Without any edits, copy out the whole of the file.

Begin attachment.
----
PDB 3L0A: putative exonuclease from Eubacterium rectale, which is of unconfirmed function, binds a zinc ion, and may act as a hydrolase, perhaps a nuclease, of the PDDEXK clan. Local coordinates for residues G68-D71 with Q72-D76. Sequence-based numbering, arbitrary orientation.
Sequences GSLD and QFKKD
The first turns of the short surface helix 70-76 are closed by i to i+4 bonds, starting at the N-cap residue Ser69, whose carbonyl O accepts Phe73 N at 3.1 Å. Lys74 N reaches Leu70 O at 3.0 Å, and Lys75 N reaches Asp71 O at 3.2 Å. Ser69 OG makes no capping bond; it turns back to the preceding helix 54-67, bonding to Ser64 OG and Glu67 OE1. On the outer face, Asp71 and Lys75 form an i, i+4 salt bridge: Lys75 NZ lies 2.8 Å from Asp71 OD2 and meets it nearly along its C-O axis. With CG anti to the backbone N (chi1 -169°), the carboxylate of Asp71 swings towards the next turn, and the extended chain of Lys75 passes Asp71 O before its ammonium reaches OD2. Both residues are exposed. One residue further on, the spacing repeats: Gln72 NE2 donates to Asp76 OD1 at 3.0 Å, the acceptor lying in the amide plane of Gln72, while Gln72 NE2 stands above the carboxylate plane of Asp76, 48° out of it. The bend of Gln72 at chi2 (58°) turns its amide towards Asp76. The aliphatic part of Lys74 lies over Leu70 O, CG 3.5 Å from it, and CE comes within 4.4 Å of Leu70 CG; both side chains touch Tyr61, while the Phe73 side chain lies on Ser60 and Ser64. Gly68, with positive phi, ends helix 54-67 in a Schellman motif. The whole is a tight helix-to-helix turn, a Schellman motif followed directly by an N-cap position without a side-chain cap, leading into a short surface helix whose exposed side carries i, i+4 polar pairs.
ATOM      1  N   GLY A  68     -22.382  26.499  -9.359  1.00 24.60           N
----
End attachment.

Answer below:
PDB 3L0A: putative exonuclease from Eubacterium rectale, which is of unconfirmed function, binds a zinc ion, and may act as a hydrolase, perhaps a nuclease, of the PDDEXK clan. Local coordinates for residues G68-D71 with Q72-D76. Sequence-based numbering, arbitrary orientation.
Sequences GSLD and QFKKD
The first turns of the short surface helix 70-76 are closed by i to i+4 bonds, starting at the N-cap residue Ser69, whose carbonyl O accepts Phe73 N at 3.1 Å. Lys74 N reaches Leu70 O at 3.0 Å, and Lys75 N reaches Asp71 O at 3.2 Å. Ser69 OG makes no capping bond; it turns back to the preceding helix 54-67, bonding to Ser64 OG and Glu67 OE1. On the outer face, Asp71 and Lys75 form an i, i+4 salt bridge: Lys75 NZ lies 2.8 Å from Asp71 OD2 and meets it nearly along its C-O axis. With CG anti to the backbone N (chi1 -169°), the carboxylate of Asp71 swings towards the next turn, and the extended chain of Lys75 passes Asp71 O before its ammonium reaches OD2. Both residues are exposed. One residue further on, the spacing repeats: Gln72 NE2 donates to Asp76 OD1 at 3.0 Å, the acceptor lying in the amide plane of Gln72, while Gln72 NE2 stands above the carboxylate plane of Asp76, 48° out of it. The bend of Gln72 at chi2 (58°) turns its amide towards Asp76. The aliphatic part of Lys74 lies over Leu70 O, CG 3.5 Å from it, and CE comes within 4.4 Å of Leu70 CG; both side chains touch Tyr61, while the Phe73 side chain lies on Ser60 and Ser64. Gly68, with positive phi, ends helix 54-67 in a Schellman motif. The whole is a tight helix-to-helix turn, a Schellman motif followed directly by an N-cap position without a side-chain cap, leading into a short surface helix whose exposed side carries i, i+4 polar pairs.
ATOM      1  N   GLY A  68     -22.382  26.499  -9.359  1.00 24.60           N